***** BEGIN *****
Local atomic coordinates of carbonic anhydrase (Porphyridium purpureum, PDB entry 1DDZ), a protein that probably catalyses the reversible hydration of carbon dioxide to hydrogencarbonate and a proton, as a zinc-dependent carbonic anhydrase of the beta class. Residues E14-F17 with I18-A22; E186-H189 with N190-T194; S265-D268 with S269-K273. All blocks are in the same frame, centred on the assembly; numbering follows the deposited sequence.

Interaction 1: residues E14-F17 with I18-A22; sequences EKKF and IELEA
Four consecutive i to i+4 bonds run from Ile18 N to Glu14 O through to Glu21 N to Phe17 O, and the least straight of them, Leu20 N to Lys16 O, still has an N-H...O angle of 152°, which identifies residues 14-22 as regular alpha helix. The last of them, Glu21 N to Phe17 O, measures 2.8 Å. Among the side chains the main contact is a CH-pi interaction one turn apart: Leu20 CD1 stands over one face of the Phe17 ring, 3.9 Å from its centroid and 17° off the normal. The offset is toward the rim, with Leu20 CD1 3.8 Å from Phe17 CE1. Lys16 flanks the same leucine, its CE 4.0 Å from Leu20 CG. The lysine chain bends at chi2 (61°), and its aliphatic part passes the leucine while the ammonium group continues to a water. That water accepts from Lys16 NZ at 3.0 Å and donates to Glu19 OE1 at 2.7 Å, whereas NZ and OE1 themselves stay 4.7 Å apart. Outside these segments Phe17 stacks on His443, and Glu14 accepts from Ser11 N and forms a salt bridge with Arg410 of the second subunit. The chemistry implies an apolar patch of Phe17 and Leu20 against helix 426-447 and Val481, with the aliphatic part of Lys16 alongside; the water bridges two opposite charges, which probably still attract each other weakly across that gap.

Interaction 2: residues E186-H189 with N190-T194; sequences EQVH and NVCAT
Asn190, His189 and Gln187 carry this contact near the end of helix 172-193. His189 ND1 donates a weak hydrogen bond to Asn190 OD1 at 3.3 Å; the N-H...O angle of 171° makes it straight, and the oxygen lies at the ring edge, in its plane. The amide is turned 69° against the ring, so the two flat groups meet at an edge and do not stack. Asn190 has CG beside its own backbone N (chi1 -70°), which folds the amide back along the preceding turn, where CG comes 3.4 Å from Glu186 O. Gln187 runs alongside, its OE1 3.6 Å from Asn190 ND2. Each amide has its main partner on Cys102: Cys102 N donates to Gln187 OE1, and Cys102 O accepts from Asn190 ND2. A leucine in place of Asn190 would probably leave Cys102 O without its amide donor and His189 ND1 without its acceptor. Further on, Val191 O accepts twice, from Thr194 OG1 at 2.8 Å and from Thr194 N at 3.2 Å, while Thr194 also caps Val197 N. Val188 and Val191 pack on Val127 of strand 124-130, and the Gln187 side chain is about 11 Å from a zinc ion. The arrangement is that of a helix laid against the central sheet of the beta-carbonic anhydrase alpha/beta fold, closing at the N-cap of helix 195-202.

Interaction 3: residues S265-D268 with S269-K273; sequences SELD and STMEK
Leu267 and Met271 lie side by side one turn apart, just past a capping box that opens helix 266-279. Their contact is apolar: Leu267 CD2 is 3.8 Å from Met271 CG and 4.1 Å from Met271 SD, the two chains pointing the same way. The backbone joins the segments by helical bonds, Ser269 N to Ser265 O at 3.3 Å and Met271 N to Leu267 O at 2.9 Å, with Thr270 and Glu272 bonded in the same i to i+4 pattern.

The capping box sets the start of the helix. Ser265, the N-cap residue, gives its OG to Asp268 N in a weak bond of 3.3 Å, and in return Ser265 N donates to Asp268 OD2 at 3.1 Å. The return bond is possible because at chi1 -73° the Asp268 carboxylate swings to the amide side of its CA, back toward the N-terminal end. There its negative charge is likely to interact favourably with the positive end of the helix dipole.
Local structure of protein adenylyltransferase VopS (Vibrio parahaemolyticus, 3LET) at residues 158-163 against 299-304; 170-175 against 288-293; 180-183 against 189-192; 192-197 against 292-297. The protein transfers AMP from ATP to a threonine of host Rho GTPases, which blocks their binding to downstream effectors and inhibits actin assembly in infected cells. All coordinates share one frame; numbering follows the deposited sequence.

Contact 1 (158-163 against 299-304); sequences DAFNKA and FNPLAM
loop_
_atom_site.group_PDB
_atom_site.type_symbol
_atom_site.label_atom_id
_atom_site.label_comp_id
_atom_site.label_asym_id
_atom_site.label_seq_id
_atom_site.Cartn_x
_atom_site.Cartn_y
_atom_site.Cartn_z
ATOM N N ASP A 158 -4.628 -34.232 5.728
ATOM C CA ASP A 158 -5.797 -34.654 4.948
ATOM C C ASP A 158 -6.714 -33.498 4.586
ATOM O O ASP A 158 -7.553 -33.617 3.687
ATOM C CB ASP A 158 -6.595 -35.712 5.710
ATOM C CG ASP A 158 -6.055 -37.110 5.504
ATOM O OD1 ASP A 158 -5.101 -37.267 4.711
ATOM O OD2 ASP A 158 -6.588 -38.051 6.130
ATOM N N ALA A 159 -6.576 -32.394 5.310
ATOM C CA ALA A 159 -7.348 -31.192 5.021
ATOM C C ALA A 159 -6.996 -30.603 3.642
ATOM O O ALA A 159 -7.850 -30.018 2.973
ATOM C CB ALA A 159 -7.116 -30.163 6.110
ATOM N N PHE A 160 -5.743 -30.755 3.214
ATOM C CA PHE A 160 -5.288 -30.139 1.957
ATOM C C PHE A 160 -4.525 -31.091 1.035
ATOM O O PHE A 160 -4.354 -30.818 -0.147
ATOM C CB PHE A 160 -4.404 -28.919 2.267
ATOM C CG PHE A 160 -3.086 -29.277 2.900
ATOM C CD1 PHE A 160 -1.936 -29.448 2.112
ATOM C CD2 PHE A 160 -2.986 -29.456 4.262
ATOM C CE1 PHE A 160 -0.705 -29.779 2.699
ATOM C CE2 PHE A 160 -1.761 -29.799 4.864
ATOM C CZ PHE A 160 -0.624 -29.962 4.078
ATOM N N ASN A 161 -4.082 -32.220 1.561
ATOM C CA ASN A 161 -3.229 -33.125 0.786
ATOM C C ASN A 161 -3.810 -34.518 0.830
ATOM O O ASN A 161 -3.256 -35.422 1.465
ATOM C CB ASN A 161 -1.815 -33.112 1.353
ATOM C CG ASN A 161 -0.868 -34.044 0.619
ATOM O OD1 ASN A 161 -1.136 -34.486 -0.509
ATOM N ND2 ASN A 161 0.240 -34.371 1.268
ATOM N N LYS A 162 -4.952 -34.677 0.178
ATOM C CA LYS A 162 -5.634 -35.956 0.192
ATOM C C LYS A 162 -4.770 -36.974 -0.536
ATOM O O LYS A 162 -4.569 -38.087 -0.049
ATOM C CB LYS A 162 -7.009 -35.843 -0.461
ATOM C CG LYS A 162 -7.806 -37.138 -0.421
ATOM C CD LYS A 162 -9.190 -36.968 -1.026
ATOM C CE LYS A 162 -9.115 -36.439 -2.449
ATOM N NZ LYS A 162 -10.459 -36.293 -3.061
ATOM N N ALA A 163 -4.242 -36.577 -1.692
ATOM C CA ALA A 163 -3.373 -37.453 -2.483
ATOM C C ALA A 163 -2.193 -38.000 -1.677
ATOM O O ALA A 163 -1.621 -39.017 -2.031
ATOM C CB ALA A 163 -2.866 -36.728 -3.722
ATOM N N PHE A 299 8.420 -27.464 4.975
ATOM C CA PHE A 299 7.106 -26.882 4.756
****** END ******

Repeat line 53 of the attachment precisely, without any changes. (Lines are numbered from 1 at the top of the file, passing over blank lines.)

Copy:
ATOM N N LYS A 162 -4.952 -34.677 0.178